4.  Engagement improves talent attraction & retention
The simple act of making the effort to engage and give people a voice is often enough to make a difference, even to cynics.  What’s more is that your employees can act as a key channel to market for your reputation as a business and as an employer.  It’s not just about being nice – it’s about cost saving and improved productivity.  You can reduce recruitment advertising costs as well as agency fees if people become employer brand ambassadors.

5.  Engagement affects customer attraction & retention
Organisations invest heavily in their infrastructures, in developing products and services, in sales and marketing, in supply chain and getting their products and services to markets at the price that will yield them the most profit. The problem is, you can get all of that right — and still lose customers and market share.  The truth is that for nearly all products and services, even if your performance and pricing are perfect, poor service and interaction with your people – sales forces, procurement people, customer facing, client facing and service staff – is where your reputation is made or broken.  Customers are willing to forgive a lot if your people treat them well.

 Stakeholders – Depending on your objectives, your stakeholders may not be limited to employees of your organisation.  Often, engagement efforts need to take into account other stakeholders who may be affected by changes in the way people inside your organisation think and behave. 

 These can include:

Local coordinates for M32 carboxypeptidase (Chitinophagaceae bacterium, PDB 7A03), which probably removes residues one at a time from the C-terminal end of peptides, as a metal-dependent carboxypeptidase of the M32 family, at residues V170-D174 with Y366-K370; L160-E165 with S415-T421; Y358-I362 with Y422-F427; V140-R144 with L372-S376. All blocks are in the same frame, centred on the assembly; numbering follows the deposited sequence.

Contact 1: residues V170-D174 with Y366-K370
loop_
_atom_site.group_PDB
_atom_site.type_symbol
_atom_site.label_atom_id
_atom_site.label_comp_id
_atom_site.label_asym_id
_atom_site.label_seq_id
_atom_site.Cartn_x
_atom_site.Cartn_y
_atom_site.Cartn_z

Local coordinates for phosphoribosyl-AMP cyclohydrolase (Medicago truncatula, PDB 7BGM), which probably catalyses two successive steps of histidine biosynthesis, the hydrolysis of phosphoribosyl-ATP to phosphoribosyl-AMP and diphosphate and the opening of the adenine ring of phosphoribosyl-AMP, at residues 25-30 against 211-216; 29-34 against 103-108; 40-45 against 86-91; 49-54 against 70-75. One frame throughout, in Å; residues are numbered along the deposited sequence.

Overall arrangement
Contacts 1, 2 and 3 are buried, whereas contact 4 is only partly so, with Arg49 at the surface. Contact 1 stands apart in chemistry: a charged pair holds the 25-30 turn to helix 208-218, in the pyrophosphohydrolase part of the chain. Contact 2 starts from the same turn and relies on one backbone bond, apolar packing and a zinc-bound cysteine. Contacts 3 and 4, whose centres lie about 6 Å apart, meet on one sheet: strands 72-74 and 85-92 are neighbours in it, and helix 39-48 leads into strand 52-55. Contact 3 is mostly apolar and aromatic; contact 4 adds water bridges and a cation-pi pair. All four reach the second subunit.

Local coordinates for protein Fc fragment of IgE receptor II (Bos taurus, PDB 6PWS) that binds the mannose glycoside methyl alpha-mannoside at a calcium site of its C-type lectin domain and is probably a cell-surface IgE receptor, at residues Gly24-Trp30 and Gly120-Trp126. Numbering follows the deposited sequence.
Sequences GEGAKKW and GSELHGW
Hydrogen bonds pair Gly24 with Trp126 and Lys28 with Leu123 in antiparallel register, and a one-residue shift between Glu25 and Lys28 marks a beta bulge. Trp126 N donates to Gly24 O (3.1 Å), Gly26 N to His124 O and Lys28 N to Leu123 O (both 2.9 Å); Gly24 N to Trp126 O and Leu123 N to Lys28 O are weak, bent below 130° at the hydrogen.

Your organisation

o     Senior executives and leaders

o     Business and people managers

o     Employees (and their families and friends)

o     Contractors (and their families and friends)

o     Former employees

o     Future (potential) employees

Other organisations

o     Outsourced functions (HR, IT, etc.)

o     Suppliers

o     Partners

o     Regulators and government & related bodies

 The broader community

o     The investment community

o     Shareholders / investors

o     Environmental and Corporate Responsibility interests

Your customers/consumers or clients

o     Potential customers or clients

o     Current customers or clients

o     Past customers or clients

Your competitors

o     Direct ‘traditional’ business competitors

o     Non-traditional and indirect competitors

o     Competitors for talent


[1] Gower Handbook of Employee Communications, Gower Publishing, London, 2009.

[2] Gower Handbook of Employee Communications, Gower Publishing, London, 2009.

[3] Albert Einstein, 1879-1955.